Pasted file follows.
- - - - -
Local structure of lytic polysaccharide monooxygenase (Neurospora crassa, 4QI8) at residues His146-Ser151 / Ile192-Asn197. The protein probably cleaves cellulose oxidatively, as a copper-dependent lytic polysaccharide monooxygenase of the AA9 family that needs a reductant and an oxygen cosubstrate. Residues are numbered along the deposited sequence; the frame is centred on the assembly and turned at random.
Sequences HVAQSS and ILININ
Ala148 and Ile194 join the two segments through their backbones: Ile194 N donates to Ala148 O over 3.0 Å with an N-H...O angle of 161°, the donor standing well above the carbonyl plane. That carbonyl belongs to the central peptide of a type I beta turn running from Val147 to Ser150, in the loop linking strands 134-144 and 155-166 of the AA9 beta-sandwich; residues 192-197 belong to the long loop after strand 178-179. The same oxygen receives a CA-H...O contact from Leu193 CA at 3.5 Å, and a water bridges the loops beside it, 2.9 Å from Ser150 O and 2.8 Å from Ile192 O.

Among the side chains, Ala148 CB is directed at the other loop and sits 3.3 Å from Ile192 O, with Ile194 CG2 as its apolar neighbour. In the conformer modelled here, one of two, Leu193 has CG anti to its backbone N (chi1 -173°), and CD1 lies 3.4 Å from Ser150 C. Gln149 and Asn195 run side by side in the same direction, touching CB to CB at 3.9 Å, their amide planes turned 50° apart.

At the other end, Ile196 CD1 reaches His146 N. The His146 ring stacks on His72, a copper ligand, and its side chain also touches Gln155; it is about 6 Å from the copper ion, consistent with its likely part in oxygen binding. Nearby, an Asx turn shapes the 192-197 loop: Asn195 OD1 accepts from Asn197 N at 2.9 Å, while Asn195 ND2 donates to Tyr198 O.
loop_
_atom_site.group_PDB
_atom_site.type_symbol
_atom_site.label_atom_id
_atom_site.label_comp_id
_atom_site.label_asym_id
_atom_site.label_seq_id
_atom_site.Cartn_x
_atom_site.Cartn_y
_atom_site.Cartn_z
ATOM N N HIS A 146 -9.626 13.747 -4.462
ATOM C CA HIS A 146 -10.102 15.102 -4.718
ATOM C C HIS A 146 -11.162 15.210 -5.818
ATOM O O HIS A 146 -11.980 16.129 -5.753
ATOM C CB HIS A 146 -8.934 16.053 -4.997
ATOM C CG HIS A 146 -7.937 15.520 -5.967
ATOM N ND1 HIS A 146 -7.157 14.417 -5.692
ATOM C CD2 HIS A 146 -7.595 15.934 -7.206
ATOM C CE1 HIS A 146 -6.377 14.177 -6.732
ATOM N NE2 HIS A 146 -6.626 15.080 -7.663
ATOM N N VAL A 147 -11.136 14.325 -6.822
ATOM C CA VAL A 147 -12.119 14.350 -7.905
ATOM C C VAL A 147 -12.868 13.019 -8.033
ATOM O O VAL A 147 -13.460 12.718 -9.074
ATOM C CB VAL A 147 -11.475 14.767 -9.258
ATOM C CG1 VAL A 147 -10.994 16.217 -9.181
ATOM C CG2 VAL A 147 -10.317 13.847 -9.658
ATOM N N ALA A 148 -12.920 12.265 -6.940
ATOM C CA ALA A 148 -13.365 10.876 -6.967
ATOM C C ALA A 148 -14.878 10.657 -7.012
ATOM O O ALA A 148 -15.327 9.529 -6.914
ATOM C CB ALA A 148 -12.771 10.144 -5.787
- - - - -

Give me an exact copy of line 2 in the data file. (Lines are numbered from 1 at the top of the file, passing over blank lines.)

Sequences HVAQSS and ILININ